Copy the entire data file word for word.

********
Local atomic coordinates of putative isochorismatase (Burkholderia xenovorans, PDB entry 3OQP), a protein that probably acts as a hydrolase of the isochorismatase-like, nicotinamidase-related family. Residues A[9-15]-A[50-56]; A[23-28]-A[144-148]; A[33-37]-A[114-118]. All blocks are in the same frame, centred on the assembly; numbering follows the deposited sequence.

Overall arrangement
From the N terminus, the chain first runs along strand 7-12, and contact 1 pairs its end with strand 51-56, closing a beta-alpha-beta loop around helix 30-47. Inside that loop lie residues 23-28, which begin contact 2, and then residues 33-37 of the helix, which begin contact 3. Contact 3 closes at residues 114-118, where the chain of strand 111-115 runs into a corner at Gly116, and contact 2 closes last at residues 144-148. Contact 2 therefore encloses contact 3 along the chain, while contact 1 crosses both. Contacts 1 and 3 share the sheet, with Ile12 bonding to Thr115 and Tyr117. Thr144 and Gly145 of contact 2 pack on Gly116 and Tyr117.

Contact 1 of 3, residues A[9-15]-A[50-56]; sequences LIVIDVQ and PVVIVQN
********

Local atomic coordinates of putative isochorismatase (Burkholderia xenovorans, PDB entry 3OQP), a protein that probably acts as a hydrolase of the isochorismatase-like, nicotinamidase-related family. Residues A[9-15]-A[50-56]; A[23-28]-A[144-148]; A[33-37]-A[114-118]. All blocks are in the same frame, centred on the assembly; numbering follows the deposited sequence.

Overall arrangement
From the N terminus, the chain first runs along strand 7-12, and contact 1 pairs its end with strand 51-56, closing a beta-alpha-beta loop around helix 30-47. Inside that loop lie residues 23-28, which begin contact 2, and then residues 33-37 of the helix, which begin contact 3. Contact 3 closes at residues 114-118, where the chain of strand 111-115 runs into a corner at Gly116, and contact 2 closes last at residues 144-148. Contact 2 therefore encloses contact 3 along the chain, while contact 1 crosses both. Contacts 1 and 3 share the sheet, with Ile12 bonding to Thr115 and Tyr117. Thr144 and Gly145 of contact 2 pack on Gly116 and Tyr117.

Contact 1 of 3, residues A[9-15]-A[50-56]; sequences LIVIDVQ and PVVIVQN